Quadrato Lab and Neurosetta plan to partner on further studies to explore the extent of autism spectrum disorder genetic backgrounds that can be modeled using RosetteArray technology, which Ashton hopes will eventually lead to new precision medicine approaches.

“Simply being able to model early human development, in this case brain and spinal cord formation, gives you a very powerful platform to try to improve human health,” says Ashton. “We’ve been surprised to see the effects of neurological disease-causing mutations in the earliest stages of these tissues’ formation. RosetteArrays model approximately four to six weeks post conception, and we’re learning that you can start to see markers for autism then, which is a disease that people typically aren’t diagnosed with until post 2 years of age. So, the fact that we can see this very early in our model of human development is amazing.”

Ashton says researchers using technologies like the RosetteArray are finding that the risk factors for autism spectrum disorder are boiling down to a couple of core pathways that seem to have roles very early in human brain development, which is helpful information as researchers work on treatments.

While this paper focused on studying brain tissue, Ashton has used the RosetteArray platform in his own lab to study defects in neural tube formation.

“(The neural tube) is a structure that goes from the head of the embryo all the way down through the back of the spinal cord. All brain, spinal cord and eye tissue comes from this neural tube,” says Ashton. “It so happens that a lot of things can disrupt that process, and if that formation is disrupted early enough, then it causes lots of issues. It can cause congenital birth defects known as neural tube defects, for example spinal bifida, which is when the lower spine doesn’t fully close. Or, if you have a failure of closure higher in the neural tube that leads to a failed pregnancy, so understanding this process is crucial.”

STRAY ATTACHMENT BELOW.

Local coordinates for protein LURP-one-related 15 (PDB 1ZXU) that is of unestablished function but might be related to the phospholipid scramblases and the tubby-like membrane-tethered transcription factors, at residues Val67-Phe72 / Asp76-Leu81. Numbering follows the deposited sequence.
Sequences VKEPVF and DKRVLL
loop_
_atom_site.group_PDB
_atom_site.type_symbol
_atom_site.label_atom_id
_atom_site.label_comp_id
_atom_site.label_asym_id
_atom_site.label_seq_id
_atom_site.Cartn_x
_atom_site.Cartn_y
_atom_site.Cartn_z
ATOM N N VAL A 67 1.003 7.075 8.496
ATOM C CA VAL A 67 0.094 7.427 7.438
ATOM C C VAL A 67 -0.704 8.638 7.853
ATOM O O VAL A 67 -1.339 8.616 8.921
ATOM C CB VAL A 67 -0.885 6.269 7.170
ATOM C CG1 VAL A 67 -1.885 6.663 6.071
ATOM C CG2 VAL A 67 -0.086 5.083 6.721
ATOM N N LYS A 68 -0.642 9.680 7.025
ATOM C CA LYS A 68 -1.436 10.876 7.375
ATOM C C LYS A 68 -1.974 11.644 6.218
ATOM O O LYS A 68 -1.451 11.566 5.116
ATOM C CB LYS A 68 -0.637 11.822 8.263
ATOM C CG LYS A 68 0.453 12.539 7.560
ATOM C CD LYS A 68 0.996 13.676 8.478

Ashton and his lab members have been using RosetteArrays to investigate what may be causing spina bifida defects and how they can be mitigated.

“There are examples of known chemicals we use in our food supply, pesticides, and anti-cancer drugs that have historically been correlated with causing neural tube defects. So, it’s important that we have a way to test new chemistries and chemical processes to make sure they don’t have these effects on human development,” says Ashton. “We’ve used rodent models but there’s a difference between animals and humans. The RosetteArray provides a way to test these chemicals on early human brain and spinal cord development.”

The RosetteArray platform may also be used for individualized medicine, as it can be used to screen individual patients’ cell lines to better understand how mutations in a person’s genomic background can lead to a disorder — as well as how the interaction between a person’s genomic background and the chemicals that they’re exposed to may lead to a health risk.

“We think this platform will be highly useful for both commercial applications for screening for chemicals that can cause neurodevelopmental risk, as well as for clinical application,” Ashton says. “And I think the real power of the tool is for precision medicine and drug discovery.”